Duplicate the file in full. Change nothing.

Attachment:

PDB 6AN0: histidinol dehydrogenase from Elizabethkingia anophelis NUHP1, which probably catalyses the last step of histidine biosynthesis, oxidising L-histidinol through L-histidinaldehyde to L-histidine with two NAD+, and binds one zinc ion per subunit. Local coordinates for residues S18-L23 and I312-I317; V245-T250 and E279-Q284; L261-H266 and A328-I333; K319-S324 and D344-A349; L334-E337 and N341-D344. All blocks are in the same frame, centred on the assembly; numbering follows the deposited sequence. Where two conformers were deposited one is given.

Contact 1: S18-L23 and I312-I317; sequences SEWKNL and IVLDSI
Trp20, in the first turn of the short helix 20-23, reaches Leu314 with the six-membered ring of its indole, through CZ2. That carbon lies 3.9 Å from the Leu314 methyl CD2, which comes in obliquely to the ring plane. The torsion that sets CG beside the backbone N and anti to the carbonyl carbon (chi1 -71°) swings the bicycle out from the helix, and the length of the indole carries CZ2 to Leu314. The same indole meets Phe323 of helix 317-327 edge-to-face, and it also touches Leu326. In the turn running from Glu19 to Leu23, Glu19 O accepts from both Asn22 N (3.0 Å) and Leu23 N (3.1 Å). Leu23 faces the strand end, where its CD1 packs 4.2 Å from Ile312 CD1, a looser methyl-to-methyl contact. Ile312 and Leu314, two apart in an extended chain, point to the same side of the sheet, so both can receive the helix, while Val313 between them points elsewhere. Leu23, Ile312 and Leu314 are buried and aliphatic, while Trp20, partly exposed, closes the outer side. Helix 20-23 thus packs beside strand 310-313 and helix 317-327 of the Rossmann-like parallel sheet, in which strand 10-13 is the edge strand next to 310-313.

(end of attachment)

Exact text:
PDB 6AN0: histidinol dehydrogenase from Elizabethkingia anophelis NUHP1, which probably catalyses the last step of histidine biosynthesis, oxidising L-histidinol through L-histidinaldehyde to L-histidine with two NAD+, and binds one zinc ion per subunit. Local coordinates for residues S18-L23 and I312-I317; V245-T250 and E279-Q284; L261-H266 and A328-I333; K319-S324 and D344-A349; L334-E337 and N341-D344. All blocks are in the same frame, centred on the assembly; numbering follows the deposited sequence. Where two conformers were deposited one is given.

Contact 1: S18-L23 and I312-I317; sequences SEWKNL and IVLDSI
Trp20, in the first turn of the short helix 20-23, reaches Leu314 with the six-membered ring of its indole, through CZ2. That carbon lies 3.9 Å from the Leu314 methyl CD2, which comes in obliquely to the ring plane. The torsion that sets CG beside the backbone N and anti to the carbonyl carbon (chi1 -71°) swings the bicycle out from the helix, and the length of the indole carries CZ2 to Leu314. The same indole meets Phe323 of helix 317-327 edge-to-face, and it also touches Leu326. In the turn running from Glu19 to Leu23, Glu19 O accepts from both Asn22 N (3.0 Å) and Leu23 N (3.1 Å). Leu23 faces the strand end, where its CD1 packs 4.2 Å from Ile312 CD1, a looser methyl-to-methyl contact. Ile312 and Leu314, two apart in an extended chain, point to the same side of the sheet, so both can receive the helix, while Val313 between them points elsewhere. Leu23, Ile312 and Leu314 are buried and aliphatic, while Trp20, partly exposed, closes the outer side. Helix 20-23 thus packs beside strand 310-313 and helix 317-327 of the Rossmann-like parallel sheet, in which strand 10-13 is the edge strand next to 310-313.